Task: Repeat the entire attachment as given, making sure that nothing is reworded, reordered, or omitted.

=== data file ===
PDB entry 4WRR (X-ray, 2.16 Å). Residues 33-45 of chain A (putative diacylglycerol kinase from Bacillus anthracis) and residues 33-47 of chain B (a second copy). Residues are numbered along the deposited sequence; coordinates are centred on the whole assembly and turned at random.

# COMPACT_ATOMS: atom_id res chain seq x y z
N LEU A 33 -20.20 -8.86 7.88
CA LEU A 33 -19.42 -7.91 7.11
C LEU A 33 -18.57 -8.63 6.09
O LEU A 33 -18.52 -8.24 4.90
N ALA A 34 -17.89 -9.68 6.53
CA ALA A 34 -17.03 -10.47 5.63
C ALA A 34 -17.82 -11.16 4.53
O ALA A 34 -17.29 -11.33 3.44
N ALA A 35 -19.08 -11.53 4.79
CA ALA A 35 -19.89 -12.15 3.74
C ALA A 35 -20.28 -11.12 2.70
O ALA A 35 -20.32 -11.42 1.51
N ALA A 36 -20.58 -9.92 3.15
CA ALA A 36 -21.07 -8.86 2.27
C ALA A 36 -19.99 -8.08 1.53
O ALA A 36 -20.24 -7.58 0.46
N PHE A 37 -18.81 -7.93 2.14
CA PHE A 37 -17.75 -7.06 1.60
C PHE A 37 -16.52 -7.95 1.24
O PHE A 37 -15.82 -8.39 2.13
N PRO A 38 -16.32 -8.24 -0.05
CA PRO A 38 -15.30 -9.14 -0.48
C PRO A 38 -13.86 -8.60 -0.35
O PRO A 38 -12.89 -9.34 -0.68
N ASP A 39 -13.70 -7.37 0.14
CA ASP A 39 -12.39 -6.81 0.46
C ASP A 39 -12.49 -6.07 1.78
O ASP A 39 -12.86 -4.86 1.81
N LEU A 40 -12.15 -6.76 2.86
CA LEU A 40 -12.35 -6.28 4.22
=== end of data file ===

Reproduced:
PDB entry 4WRR (X-ray, 2.16 Å). Residues 33-45 of chain A (putative diacylglycerol kinase from Bacillus anthracis) and residues 33-47 of chain B (a second copy). Residues are numbered along the deposited sequence; coordinates are centred on the whole assembly and turned at random.

# COMPACT_ATOMS: atom_id res chain seq x y z
N LEU A 33 -20.20 -8.86 7.88
CA LEU A 33 -19.42 -7.91 7.11
C LEU A 33 -18.57 -8.63 6.09
O LEU A 33 -18.52 -8.24 4.90
N ALA A 34 -17.89 -9.68 6.53
CA ALA A 34 -17.03 -10.47 5.63
C ALA A 34 -17.82 -11.16 4.53
O ALA A 34 -17.29 -11.33 3.44
N ALA A 35 -19.08 -11.53 4.79
CA ALA A 35 -19.89 -12.15 3.74
C ALA A 35 -20.28 -11.12 2.70
O ALA A 35 -20.32 -11.42 1.51
N ALA A 36 -20.58 -9.92 3.15
CA ALA A 36 -21.07 -8.86 2.27
C ALA A 36 -19.99 -8.08 1.53
O ALA A 36 -20.24 -7.58 0.46
N PHE A 37 -18.81 -7.93 2.14
CA PHE A 37 -17.75 -7.06 1.60
C PHE A 37 -16.52 -7.95 1.24
O PHE A 37 -15.82 -8.39 2.13
N PRO A 38 -16.32 -8.24 -0.05
CA PRO A 38 -15.30 -9.14 -0.48
C PRO A 38 -13.86 -8.60 -0.35
O PRO A 38 -12.89 -9.34 -0.68
N ASP A 39 -13.70 -7.37 0.14
CA ASP A 39 -12.39 -6.81 0.46
C ASP A 39 -12.49 -6.07 1.78
O ASP A 39 -12.86 -4.86 1.81
N LEU A 40 -12.15 -6.76 2.86
CA LEU A 40 -12.35 -6.28 4.22